The implementation of the Goods and Services Tax (GST) will make India a unified common market wherein tax calculation on any goods or services would entirely be on the cost of the final product.
The gist of GST:
As a destination-based tax, GST will subsume numerous indirect taxes such as excise duty, service tax and value-added tax (VAT) currently levied by the central and state governments. Under the new taxation system, the Central GST (CGST) and the State GST (SGST) will be the two components wherein the Central government will levy and collect CGST while state governments will levy and collect SGST on every supply of goods and services within the states.
GST and Real Estate:
GST is expected to usher in a new era for the real estate industry by bringing transparency and improving the supply chain mechanism in the sector. In India, the real estate sector is the second largest employment provider after agriculture. In addition to the core housing segment (both residential and commercial), real estate stimulates demand for cement, steel, paint and a slew of other ancillary segments of the economy. Not to mention that it contributes approximately 5%-6% of the Indian GDP and is one of the key sectors of the economy.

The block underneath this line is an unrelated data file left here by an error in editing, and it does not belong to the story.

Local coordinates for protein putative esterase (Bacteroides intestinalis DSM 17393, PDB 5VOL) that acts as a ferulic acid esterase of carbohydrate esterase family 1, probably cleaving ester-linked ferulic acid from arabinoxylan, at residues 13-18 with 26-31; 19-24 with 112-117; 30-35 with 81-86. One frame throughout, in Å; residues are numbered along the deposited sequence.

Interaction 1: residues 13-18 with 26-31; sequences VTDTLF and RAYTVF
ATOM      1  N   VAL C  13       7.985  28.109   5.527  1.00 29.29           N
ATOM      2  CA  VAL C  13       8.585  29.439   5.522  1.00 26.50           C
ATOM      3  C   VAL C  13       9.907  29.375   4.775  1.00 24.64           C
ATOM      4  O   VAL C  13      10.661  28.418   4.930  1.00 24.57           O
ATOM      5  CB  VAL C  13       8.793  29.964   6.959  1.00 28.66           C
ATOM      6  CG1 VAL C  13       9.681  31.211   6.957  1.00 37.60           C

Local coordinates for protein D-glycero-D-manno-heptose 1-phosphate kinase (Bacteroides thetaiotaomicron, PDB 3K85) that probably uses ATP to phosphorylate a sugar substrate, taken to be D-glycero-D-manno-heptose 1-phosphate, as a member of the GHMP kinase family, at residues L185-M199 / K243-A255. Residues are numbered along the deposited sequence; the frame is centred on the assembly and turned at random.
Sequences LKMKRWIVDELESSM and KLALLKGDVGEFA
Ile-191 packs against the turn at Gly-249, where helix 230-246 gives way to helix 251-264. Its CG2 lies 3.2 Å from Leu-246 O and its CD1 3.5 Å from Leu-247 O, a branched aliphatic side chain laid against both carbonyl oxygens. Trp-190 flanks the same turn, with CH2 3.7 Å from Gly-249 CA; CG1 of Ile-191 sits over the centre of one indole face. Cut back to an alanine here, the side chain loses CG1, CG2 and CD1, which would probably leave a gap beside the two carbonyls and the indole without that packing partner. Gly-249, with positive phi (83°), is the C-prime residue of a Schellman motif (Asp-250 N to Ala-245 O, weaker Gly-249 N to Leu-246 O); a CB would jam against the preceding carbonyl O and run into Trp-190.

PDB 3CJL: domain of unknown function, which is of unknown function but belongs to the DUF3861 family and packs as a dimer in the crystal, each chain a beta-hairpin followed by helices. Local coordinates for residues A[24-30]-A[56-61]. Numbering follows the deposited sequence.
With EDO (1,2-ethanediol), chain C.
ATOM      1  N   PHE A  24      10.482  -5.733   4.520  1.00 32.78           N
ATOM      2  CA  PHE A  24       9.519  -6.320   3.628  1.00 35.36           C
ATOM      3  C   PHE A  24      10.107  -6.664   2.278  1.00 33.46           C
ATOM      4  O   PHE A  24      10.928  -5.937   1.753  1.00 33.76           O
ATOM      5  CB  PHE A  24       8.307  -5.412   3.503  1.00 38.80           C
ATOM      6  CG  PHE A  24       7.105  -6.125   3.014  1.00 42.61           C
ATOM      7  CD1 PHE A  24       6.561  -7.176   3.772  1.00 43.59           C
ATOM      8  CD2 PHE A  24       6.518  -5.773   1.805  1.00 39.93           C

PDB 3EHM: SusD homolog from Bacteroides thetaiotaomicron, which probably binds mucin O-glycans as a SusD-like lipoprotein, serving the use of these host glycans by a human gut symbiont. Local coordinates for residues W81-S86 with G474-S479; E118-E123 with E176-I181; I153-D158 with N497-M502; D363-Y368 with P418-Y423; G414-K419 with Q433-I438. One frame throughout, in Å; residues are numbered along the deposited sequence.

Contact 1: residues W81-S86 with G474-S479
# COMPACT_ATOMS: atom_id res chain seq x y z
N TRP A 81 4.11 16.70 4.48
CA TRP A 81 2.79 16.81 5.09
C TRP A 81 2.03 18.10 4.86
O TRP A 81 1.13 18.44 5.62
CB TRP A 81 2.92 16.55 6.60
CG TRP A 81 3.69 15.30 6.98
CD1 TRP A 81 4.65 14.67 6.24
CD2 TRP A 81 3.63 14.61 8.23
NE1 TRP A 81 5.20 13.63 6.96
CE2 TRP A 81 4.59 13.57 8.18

Impact on under-construction projects:
The GST rate on under-construction properties is 18%; however, the effective tax on such properties would be 12% as the government has allowed input tax credit benefits equivalent to one-third of the cost of key raw materials that any builder or developer purchases. That said, new launches in the short term may get affected as the sector adjusts to the new tax norms.
Impact on ready-to-move-in projects:
Ready-to-move-in projects have been kept out of the GST ambit. Hence, developers will have to bear the tax burden for such projects as they would not be able to get full input set-off credit for ready-to-move-in flats. This could essentially mean that homebuyers will have to shell out more for ready-to-move-in flats.
How GST will help home buyers:
In the previous tax regime, a home buyer had to pay several indirect taxes, including excise duty, value-added tax and service tax, which amounted to a tax outgo of about 11%, excluding stamp duty. Now, even if the standard GST rate at 12% seems slightly more, buyers have a reason to cheer as GST will simplify tax compliance and minimise the scope for double taxation.
Moreover, as GST will subsume multiple taxes into one, the effective cost of construction will come down for developers. And that would mean homes would, in fact, become cheaper. Meanwhile, the government has asked developers to pass on any benefits that they may avail under the new tax regime to the home buyers.
For developers, the actual tax effect is expected to be lower under GST due to the input tax credit on raw materials. Additionally, the consolidated tax regime will stop the practice of double taxation, which has done more harm than good to the sector given their cascading effect that mostly resulted in higher prices for end users.
With GST expected to bring down the cost of construction largely because supply chain costs will come down, this would essentially mean more liquidity into the market and, in turn, a boost in home sales. Simultaneously, free flow of credit will also translate into an increase in margin for developers.